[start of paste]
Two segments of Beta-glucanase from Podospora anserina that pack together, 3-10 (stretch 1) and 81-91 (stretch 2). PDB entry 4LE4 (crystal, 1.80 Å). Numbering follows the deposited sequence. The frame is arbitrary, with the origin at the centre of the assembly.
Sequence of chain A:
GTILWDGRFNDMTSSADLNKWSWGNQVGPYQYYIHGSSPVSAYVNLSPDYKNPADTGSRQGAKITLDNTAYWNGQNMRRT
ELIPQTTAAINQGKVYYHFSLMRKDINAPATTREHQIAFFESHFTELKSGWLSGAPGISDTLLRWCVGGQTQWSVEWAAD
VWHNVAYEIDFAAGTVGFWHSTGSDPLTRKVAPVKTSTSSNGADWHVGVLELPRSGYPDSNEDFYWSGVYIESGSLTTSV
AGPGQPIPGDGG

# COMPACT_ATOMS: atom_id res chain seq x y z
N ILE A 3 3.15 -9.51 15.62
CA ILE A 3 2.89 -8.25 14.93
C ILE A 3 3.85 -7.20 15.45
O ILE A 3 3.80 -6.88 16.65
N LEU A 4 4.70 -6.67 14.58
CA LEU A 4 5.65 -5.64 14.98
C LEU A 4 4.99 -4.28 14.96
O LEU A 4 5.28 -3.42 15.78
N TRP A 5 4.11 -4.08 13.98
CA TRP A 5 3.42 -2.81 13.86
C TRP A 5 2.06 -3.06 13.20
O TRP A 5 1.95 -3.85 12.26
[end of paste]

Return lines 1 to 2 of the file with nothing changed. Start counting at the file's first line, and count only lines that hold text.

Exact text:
Two segments of Beta-glucanase from Podospora anserina that pack together, 3-10 (stretch 1) and 81-91 (stretch 2). PDB entry 4LE4 (crystal, 1.80 Å). Numbering follows the deposited sequence. The frame is arbitrary, with the origin at the centre of the assembly.
Sequence of chain A: